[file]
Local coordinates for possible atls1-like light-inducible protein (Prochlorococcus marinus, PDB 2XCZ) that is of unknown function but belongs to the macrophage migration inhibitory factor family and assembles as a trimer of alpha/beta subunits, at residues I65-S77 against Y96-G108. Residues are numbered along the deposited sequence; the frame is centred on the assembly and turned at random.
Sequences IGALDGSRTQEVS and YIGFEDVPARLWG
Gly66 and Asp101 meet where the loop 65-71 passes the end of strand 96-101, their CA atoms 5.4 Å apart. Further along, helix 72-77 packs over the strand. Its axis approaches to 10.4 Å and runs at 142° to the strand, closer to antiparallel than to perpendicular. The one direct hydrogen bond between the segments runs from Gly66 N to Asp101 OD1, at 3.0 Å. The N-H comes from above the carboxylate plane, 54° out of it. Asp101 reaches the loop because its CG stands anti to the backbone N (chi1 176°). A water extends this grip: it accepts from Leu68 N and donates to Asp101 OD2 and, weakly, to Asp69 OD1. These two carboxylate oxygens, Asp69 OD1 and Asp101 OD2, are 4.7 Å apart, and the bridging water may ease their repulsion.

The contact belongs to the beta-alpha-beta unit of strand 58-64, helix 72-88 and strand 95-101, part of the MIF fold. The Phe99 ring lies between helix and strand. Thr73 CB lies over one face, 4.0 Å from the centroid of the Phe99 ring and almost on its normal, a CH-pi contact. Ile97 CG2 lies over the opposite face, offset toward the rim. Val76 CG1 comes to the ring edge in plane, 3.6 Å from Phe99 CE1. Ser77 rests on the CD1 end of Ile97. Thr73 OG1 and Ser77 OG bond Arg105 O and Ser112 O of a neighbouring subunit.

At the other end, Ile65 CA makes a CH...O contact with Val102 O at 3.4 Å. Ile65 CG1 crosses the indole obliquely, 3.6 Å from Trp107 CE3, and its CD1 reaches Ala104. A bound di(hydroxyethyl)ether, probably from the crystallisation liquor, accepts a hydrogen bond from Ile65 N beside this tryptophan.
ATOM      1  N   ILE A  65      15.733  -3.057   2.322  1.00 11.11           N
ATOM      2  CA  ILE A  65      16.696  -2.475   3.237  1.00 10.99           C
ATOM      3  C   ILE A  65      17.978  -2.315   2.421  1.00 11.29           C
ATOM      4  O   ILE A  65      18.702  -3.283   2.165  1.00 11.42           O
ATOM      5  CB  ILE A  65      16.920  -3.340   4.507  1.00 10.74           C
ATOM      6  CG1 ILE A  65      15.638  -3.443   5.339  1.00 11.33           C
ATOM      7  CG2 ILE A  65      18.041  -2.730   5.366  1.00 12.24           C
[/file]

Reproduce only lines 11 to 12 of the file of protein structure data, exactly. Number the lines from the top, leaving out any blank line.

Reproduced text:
ATOM      6  CG1 ILE A  65      15.638  -3.443   5.339  1.00 11.33           C
ATOM      7  CG2 ILE A  65      18.041  -2.730   5.366  1.00 12.24           C